In another showcase of the northern hall visitors may see various small objects used for Christian worship. Among them is a Byzantine gold ring decorated with an Annunciation scene with the Greek inscription ("Hail Mary full of grace"), some small neck crosses in both bronze and stone, several copper amulets upon which an equestrian Solomon is depicted vanquishing the woman-demon.
There are also three small blades, one of which, made of gold, is of pagan origin, while the other two, both silver, have aramaic inscriptions and symbols difficult to read and interpret, with references to the ideas of the Jewish-Christian communities of Palestine.
The lamella in gold has a Greek inscription similar to the funerary ones: "If somebody compares the two deceased ones Dyonisus and you, I search for him. But you Libanus, I desire. The two were faithful".
A striking example of more recent Palestinian art occupies the central spot of the northern hall. It is a small model of the Church of the Holy Sepulchre with inlaid work, in olive wood and mother of pearl, from the 17th-18th century.
The model represents the Basilica of the Resurrection after the Crusader restoration of the 12th Century, separated from the surrounding buildings. During the 17th century a number of similar devotional objects were produced by craftsmen in Bethlehem and sold to western pilgrims as souvernirs of their pilgrimage. The craftsmen based their work on the detailed plans of the sacred edifice drawn and published by the Franciscan Architect Fr. Bernardin Amico, who served the monasteries of Bethlehem and Jerusalem from 1593 to 1597.
Various sections of the roofing can be lifted, so that the inside can be seen. The model which is one of best preserved, is an excellent example of the type of work initiated by the Franciscans in Bethlehem, in the handycraft of applying mother of pearl inlay to olive wood.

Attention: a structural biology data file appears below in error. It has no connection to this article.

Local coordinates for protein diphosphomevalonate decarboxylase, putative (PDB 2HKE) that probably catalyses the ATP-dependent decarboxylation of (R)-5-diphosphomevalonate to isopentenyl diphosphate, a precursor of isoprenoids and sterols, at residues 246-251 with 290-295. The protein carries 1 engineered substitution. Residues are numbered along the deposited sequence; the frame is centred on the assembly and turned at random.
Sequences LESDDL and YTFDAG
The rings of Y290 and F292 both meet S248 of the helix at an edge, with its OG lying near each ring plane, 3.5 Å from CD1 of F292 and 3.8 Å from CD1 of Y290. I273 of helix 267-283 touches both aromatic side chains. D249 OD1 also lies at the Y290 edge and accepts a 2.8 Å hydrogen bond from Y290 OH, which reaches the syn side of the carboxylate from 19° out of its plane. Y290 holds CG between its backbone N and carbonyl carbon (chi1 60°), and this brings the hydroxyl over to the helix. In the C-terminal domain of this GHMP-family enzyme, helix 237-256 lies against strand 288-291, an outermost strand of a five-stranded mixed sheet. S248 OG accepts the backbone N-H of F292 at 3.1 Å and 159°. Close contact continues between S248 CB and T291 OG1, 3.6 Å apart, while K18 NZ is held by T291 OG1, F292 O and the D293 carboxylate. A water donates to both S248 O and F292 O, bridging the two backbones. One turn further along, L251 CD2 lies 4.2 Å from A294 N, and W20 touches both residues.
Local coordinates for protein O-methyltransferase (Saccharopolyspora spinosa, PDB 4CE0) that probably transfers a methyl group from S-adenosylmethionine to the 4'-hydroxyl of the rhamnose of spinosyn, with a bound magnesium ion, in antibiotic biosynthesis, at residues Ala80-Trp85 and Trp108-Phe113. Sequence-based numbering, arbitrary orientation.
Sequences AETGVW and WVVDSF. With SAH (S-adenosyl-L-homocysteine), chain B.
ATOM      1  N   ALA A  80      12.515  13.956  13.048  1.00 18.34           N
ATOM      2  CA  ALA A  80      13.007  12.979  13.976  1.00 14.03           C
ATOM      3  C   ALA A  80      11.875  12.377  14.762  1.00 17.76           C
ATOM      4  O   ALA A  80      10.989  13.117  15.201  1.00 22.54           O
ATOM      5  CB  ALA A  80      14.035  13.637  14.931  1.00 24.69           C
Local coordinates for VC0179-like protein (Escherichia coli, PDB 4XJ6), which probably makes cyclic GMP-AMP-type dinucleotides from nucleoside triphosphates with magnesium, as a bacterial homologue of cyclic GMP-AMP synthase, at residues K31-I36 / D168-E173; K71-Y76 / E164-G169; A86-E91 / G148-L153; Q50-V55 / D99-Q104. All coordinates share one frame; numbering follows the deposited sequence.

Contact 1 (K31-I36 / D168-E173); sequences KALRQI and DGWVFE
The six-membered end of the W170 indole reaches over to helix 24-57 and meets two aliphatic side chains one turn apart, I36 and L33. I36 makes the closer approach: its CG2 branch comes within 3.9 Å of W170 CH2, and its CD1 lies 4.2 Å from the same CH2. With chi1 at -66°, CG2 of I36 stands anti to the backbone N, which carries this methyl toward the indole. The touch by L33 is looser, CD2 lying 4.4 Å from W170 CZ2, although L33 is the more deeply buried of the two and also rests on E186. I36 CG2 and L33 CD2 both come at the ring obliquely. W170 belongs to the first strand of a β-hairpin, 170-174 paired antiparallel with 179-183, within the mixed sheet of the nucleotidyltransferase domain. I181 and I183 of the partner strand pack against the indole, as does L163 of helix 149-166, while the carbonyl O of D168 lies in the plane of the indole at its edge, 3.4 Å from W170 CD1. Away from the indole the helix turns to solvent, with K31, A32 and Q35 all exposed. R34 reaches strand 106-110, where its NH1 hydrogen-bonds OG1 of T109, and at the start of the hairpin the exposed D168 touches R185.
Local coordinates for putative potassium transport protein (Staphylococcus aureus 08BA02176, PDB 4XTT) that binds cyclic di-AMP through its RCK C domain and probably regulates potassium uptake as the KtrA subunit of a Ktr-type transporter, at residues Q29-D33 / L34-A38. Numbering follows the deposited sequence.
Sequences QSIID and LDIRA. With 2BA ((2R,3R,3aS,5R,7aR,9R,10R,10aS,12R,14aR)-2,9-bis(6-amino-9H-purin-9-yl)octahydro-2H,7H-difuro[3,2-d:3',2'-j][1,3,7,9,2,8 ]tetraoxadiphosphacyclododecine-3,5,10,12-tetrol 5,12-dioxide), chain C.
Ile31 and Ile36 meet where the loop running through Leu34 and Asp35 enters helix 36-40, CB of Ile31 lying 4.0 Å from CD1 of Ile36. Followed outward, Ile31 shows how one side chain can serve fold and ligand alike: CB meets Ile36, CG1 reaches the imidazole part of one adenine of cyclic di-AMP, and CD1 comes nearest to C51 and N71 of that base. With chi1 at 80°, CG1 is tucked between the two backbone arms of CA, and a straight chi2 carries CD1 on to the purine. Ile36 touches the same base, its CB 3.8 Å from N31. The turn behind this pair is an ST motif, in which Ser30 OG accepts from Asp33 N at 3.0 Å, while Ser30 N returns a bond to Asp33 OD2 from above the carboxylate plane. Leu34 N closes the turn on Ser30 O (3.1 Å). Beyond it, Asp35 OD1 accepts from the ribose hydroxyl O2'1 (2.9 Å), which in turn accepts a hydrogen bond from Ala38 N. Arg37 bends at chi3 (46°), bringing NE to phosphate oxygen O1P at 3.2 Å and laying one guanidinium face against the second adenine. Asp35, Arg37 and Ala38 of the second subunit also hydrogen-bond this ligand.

Arranged in showcases along the northern wall of the hall are some liturgical and illuminated books from the larger collection of the Museum.
In the center is a Franciscan Breviary and a Missal book of the 13th century. To the left, two illuminated anthiphonary books (Codex. H,D,K) of the 14th century, royal gift by England's Henry IV, according to the handwritten inscription added to Cod D. 1 r "Pray for the soul of the most illustrious prince, our lord John, once duke of Lancaster, son of the king of England Edward III and father of Henry IV. . . done for the consolation of the friars of the Holy Mount Zion". Henry IV came as a pilgrim to Jerusalem in 1392. The beautiful illuminated pages of the manuscripts are of Italian origin .
To the right, two other illuminated antiphonaries of the 11 written by Br. James from Monza (Milano, Italy) in 1662 (Cod. R,S,G,P, V,T, E,B,A,X,Z). For several centuries they were used by Friars in the monastery of St. Saviour.
In earlier years the Studium's art collection was more considerable. Still preserved among other canvases of lesser value is a small 15th century wood showing the Stigmatization of St. Francis, and seven altar pieces of a South-Tyrol School, the Peter and Paul Altarpiece.
The seven panels decorated an altar of the chapel of Sts Peter and Paul consecrated in 1476 in Sterzing (the Italian Vipiteno), a small town near the Brenner Pass. When in 1744 the chapel was refashioned in the Baroque style, the altar was mutilated and the wings of the altarpiece were separated, and later sold to Prof. Johann Nepomuk Sepp of Munich, who in 1861 donated the seven panels to the Franciscan chapel of St. Peter of Tiberias on the shore of the lake. The altarpiece is attributed to Friedrich Pacher. We have St. Peter walking on the water, the Conversion of Saul, Ananias Healing Saul, the Liberation of St. Peter, the Parting of the Apostles according to the "Legenda Aurea", the Martyrdom of St. Peter and the Martyrdom of St. Paul.
Arranged on the Right wall of the northern hall is an unusual and interesting Franciscan heirloom: the carefully preserved array of apothecary jugs and jars once forming the inventory of the Pharmacy of St. Saviour's monastery in Jerusalem. This pharmacy served the needs of both friars and pilgrims, the city's Christian community and its population in general, irrespective of creed for several centuries.
The Pharmacy of St.
Saviour's Monastery in Jerusalem dates back to as early as 1620.
However its real development must be attributed to Fr Anthony
Menzani of Cuna (1650 - 1729) - a friar physician and pharmacist. It